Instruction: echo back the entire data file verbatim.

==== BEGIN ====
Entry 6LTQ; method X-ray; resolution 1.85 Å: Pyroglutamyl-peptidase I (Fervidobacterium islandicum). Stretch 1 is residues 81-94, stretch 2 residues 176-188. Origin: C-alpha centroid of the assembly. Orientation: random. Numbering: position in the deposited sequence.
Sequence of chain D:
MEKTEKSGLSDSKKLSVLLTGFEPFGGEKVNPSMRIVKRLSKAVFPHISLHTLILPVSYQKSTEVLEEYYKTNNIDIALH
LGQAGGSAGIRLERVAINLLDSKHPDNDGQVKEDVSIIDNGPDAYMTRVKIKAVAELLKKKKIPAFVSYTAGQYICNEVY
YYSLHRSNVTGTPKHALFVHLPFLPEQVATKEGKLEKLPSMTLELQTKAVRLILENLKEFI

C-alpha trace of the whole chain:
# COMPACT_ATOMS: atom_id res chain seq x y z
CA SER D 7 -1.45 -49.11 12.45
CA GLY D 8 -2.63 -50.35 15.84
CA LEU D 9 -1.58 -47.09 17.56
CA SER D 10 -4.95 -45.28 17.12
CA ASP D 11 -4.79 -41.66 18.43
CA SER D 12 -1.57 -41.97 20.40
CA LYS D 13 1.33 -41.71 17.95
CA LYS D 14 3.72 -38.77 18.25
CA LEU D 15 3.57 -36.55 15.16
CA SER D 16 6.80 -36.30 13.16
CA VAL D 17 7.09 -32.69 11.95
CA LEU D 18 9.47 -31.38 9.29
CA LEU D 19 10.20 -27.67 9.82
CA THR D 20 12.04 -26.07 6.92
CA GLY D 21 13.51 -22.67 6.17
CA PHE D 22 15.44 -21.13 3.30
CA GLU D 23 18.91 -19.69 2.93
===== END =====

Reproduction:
Entry 6LTQ; method X-ray; resolution 1.85 Å: Pyroglutamyl-peptidase I (Fervidobacterium islandicum). Stretch 1 is residues 81-94, stretch 2 residues 176-188. Origin: C-alpha centroid of the assembly. Orientation: random. Numbering: position in the deposited sequence.
Sequence of chain D:
MEKTEKSGLSDSKKLSVLLTGFEPFGGEKVNPSMRIVKRLSKAVFPHISLHTLILPVSYQKSTEVLEEYYKTNNIDIALH
LGQAGGSAGIRLERVAINLLDSKHPDNDGQVKEDVSIIDNGPDAYMTRVKIKAVAELLKKKKIPAFVSYTAGQYICNEVY
YYSLHRSNVTGTPKHALFVHLPFLPEQVATKEGKLEKLPSMTLELQTKAVRLILENLKEFI

C-alpha trace of the whole chain:
# COMPACT_ATOMS: atom_id res chain seq x y z
CA SER D 7 -1.45 -49.11 12.45
CA GLY D 8 -2.63 -50.35 15.84
CA LEU D 9 -1.58 -47.09 17.56
CA SER D 10 -4.95 -45.28 17.12
CA ASP D 11 -4.79 -41.66 18.43
CA SER D 12 -1.57 -41.97 20.40
CA LYS D 13 1.33 -41.71 17.95
CA LYS D 14 3.72 -38.77 18.25
CA LEU D 15 3.57 -36.55 15.16
CA SER D 16 6.80 -36.30 13.16
CA VAL D 17 7.09 -32.69 11.95
CA LEU D 18 9.47 -31.38 9.29
CA LEU D 19 10.20 -27.67 9.82
CA THR D 20 12.04 -26.07 6.92
CA GLY D 21 13.51 -22.67 6.17
CA PHE D 22 15.44 -21.13 3.30
CA GLU D 23 18.91 -19.69 2.93